Symbolyc One (S1): The Interview!
Since Kanye West picked up his beat for 'Power', Symbolyc One's career has gone from strength to strength. With a joint on one of the year’s biggest albums, 'Watch The Throne', and being the man behind Beyoncé's worldwide smash, 'Best Thing I Never Had', S1 is now firmly established in the realms of super-producer. The Wrap Up's James Walsh caught up with the Texas hit-maker to discuss his road to success and working with the biggest names in the game...
The Wrap Up: S1, thanks for taking the time to speak to us today. I know it's been a mad 18 months for you since Kanye West picked up the 'Power' beat you made. How did that materialise?
S1: I'd been working with Rhymefest on a few projects and he was with Kanye when he asked me to send a folder across with some beats in. I nearly didn't put the beat for 'Power' in there! A couple of days later, I got a text from Rhymefest saying that Kanye was about to change my life. The day after that, I received an email with my flight details to Miami to go out and work with him.
TWU: And what was the experience like?
S1: It was crazy! We share the same passion for creativity, going against the grain and doing what's not popular. He had so much energy and is always performing, he's such a genius and put so much time into 'Power' people wouldn't understand. He'd try multiple rhymes, hooks and choruses, adding bits and pulling other bits away. The track had so many different phases until it was perfect. He completely took it to its maximum.
TWU: He's obviously a fan of your work, because he also got you involved in the making of ‘Watch The Throne’, for which you produced 'Excellence'. What was it like been involved in such a huge project with two of the biggest names in hip-hop?
S1: Again, that was incredible. The dynamic between all three of us was awesome. Kanye is all about learning the artist’s texture, and the layers show in his music. He's ahead of the game in that. He’s also really tight on security because, every beat he's chosen, he's flown me out to play it to him. He doesn't eliminate the process of connection and he's involved in every track in the studio. He understands the personal element of music transcends just a beat. I loved working with Jay-Z also, he's just so quick, in and out, he knows what he wants. With ‘Watch The Throne’, every beat played, Jay would walk around the room mumbling, and you can actually see his thought process at work. 10-15 minutes later, he'll pull the engineer up and is ready to go – I never saw him with a pen once, it was all constructed in his mind.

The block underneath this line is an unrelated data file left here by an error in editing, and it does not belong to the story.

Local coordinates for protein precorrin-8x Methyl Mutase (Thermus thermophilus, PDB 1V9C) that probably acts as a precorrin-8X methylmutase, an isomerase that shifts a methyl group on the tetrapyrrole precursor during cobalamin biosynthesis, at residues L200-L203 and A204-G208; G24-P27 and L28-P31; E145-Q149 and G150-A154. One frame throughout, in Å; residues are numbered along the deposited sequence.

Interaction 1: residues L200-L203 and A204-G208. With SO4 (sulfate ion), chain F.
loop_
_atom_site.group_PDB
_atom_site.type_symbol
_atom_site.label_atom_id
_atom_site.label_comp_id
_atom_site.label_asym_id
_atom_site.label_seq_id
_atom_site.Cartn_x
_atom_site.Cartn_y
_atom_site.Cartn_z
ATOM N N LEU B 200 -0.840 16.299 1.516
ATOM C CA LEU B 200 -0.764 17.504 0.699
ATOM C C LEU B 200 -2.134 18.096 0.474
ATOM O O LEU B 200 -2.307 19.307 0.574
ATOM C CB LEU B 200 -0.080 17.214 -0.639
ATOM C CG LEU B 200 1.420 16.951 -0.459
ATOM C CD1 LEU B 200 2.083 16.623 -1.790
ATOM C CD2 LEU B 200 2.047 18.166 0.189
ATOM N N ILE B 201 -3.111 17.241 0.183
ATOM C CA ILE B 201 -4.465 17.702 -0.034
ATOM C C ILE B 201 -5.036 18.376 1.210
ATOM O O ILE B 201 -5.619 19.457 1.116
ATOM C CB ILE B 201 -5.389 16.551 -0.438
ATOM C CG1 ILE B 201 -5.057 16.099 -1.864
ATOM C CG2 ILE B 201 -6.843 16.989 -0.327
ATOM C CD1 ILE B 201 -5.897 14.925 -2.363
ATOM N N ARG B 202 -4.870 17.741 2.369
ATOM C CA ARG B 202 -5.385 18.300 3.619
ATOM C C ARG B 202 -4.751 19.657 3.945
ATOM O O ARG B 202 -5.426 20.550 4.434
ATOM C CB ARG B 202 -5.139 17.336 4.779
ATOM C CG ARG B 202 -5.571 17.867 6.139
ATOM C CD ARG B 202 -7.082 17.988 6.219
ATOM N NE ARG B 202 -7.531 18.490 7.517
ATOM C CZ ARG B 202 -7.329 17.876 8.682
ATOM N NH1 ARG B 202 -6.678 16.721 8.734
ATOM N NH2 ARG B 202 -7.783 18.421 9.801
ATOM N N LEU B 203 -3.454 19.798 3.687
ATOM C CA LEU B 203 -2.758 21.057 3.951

TWU: Obviously, there's a lot of work and commitment which goes into anything anyone does prior to experiencing success on the levels that you are experiencing now. Taking it back to the beginning, how did you first get into music and producing?
S1: In sixth grade, I played Alto Sax in the school band. It helped me understand scales, syncopation, rhythm and gave me an introduction to the art of music. When I graduated, I got into MCing and with my cousin, Myth, we started the Strange Fruit Project. Artists like Tribe Called Quest, Nas and Wu-Tang Clan were very influential, but I began to become more interested in how beats were made, so I studied different producers like Pete Rock and J Dilla to find out what techniques and equipment was being used.
TWU: And was it through the Strange Fruit Project that people began to take notice?